You may even recognize a few locations from pop culture.

Our Japanese-language reporter Marie Morimoto was recently given the opportunity to participate in a tour of Onomichi, a hilly and coastal city in Hiroshima Prefecture with a population of about 141,000 people.

It’s widely known in Japan for a few things: its Temple Walk connects 25 temples; it’s the setting for many books, manga, movies like The Girl Who Leapt Through Time, and even games like Yakuza 6; and two cats that keep trying to break into a museum.

On this tour, Marie was scheduled to tour a guest house complex constructed in vacant or abandoned houses called akiya. Her excitement for the journey ahead began the moment she exited the train station. Before her was a wide and open sky, nearby islands, and the ocean.

About a 10-minute walk from the station was her tour destination: Anago no Nedoko. Within the complex was a guest house, a café, a socializing space, and a book and music shop.

It’s entirely made of renovated traditional wooden houses, and, boy, did it mix retro and modern in a way that made Marie happy. The café’s long and narrow setup in particular piqued her interest.

There were also items inside that were recycled from nearby schools, like the chalkboard on the wall and the shoe shelf-turned-bookshelf on the floor. Can you spot any other school-related items?

Beside the café was the guest house, and the hallway was so long and inviting that Marie wanted to explore every corner of it. The interconnected buildings were like a maze perfect for explorers. The complex was designed with the intention of showing both travelers and residents the traditional architecture of Onomichi.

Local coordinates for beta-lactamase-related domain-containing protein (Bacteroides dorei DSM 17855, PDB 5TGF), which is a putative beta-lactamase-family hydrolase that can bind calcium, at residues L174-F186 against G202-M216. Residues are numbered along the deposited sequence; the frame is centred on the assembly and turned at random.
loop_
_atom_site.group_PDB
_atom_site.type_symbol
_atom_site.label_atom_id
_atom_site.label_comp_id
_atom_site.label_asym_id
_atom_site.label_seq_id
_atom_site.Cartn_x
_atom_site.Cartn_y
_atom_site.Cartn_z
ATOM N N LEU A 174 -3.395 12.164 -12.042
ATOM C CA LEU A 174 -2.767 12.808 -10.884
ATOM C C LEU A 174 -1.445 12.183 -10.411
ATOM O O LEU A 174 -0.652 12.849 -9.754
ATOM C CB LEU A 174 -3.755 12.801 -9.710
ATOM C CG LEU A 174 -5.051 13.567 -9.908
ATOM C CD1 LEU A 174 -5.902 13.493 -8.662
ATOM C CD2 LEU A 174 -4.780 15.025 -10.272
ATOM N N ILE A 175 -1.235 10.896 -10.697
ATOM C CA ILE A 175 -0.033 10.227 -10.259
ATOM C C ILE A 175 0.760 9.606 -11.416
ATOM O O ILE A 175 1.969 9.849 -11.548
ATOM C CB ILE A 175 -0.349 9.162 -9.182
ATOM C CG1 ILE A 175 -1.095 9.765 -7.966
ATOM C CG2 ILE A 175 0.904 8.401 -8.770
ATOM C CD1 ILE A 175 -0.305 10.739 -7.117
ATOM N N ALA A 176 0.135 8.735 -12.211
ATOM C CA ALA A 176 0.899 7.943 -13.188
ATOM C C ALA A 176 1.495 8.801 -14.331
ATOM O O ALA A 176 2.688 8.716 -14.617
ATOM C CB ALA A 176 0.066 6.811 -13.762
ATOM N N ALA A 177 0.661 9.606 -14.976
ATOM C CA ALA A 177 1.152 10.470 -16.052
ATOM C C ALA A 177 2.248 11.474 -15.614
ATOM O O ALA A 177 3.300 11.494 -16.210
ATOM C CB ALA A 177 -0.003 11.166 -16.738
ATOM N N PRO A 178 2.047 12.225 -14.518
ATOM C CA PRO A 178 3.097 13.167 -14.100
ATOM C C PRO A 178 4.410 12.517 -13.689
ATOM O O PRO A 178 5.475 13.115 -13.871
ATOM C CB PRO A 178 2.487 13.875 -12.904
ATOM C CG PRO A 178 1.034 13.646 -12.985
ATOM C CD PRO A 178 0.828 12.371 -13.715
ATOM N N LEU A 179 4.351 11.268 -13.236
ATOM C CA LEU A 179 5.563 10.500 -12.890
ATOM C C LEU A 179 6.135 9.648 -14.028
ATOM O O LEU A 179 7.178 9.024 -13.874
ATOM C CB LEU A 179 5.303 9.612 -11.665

The guest house is set up in a dormitory-style fashion–there’s a common space, and the main rooms are bunk beds in a shared room. There are a few private rooms available, though! Marie couldn’t get over how stylish the common space was; it was the essence of Japanese interior design.

It’s managed by the Onomichi Vacant Housing Revival Project, a team of designers, architects, and artists that clearly know what they’re doing.

The evidence that they helped design the guest house was overwhelming. After touring the guest house complex, Marie had some free time. She decided to wander the town aimlessly and see what she could find.

The answer: a lot of house-roasted coffee shops. Many of them are run by young entrepreneurs that moved to Onomichi for a fresh start in life. Some of these would definitely create queues in Tokyo’s streets solely based on their design.

She also came across some public baths, boutiques, and fresh produce shops, some of which sold mostly citrus fruits that the area is well-known for.

More than anything, Marie loved the blend of traditional and modern. She was struck with the analogy when she spotted a mother-and-daughter pair of travelers–the mother would surely find the scenery nostalgic while the daughter would be amazed by the new sights.

Besides that, it’s got a bit of everything in terms of scenery: hills, islands, ocean, and bay. You can even hop over to Ehime Prefecture if you take the Shimanami Expressway.

Marie definitely recommends adding Onomichi to your travel itinerary, especially if Hiroshima is already in your plans. It’s only a 40-minute bullet train ride from Hiroshima Station to Shin-onomichi Station; and if you’re heading to Hiroshima from the Osaka area, it’s right on the way.

Related Links: Anago no Nedoko (English)
Photos ©SoraNews24

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